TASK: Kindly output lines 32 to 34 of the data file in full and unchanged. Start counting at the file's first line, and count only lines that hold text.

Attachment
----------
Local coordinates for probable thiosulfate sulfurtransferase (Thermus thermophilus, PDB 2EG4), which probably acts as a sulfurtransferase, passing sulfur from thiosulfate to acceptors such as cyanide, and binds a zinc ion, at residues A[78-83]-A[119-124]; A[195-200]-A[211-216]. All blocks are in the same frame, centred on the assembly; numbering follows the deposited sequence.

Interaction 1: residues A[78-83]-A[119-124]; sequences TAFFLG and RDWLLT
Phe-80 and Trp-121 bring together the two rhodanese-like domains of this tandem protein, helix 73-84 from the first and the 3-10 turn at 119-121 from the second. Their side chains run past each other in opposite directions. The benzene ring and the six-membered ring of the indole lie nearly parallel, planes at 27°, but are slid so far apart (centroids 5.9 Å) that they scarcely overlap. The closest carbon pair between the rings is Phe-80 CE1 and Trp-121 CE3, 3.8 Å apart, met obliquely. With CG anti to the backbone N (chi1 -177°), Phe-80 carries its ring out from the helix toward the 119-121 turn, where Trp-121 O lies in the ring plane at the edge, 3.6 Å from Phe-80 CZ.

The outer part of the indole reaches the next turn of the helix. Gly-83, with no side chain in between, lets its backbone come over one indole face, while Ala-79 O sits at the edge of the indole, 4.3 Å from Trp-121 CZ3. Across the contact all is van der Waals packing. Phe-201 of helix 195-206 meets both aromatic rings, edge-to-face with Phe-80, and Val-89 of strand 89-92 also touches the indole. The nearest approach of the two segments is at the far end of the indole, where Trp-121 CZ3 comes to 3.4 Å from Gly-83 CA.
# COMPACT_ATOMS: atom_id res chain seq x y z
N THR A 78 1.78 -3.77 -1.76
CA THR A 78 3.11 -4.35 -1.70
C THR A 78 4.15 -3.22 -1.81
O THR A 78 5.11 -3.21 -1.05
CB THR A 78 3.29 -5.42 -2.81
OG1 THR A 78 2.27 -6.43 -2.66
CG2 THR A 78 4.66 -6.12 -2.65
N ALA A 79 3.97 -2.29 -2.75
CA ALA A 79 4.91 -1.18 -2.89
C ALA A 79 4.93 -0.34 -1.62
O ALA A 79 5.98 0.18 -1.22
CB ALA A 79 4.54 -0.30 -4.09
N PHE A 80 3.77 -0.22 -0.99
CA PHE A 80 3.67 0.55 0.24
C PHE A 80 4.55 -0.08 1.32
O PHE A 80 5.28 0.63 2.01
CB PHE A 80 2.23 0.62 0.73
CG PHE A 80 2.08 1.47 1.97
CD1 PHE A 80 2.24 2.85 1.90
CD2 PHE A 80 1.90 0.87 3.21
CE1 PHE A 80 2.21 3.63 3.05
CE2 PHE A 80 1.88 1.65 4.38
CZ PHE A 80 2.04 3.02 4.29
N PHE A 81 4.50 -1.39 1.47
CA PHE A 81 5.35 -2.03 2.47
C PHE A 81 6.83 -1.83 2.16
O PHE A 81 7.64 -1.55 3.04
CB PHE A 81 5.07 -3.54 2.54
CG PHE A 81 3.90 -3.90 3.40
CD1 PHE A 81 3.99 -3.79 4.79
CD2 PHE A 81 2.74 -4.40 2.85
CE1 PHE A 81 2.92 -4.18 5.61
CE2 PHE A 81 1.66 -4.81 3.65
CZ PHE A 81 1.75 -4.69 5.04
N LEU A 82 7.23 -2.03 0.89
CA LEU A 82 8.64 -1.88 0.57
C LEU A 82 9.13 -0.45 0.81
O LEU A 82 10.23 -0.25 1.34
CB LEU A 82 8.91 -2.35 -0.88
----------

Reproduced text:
O PHE A 81 7.64 -1.55 3.04
CB PHE A 81 5.07 -3.54 2.54
CG PHE A 81 3.90 -3.90 3.40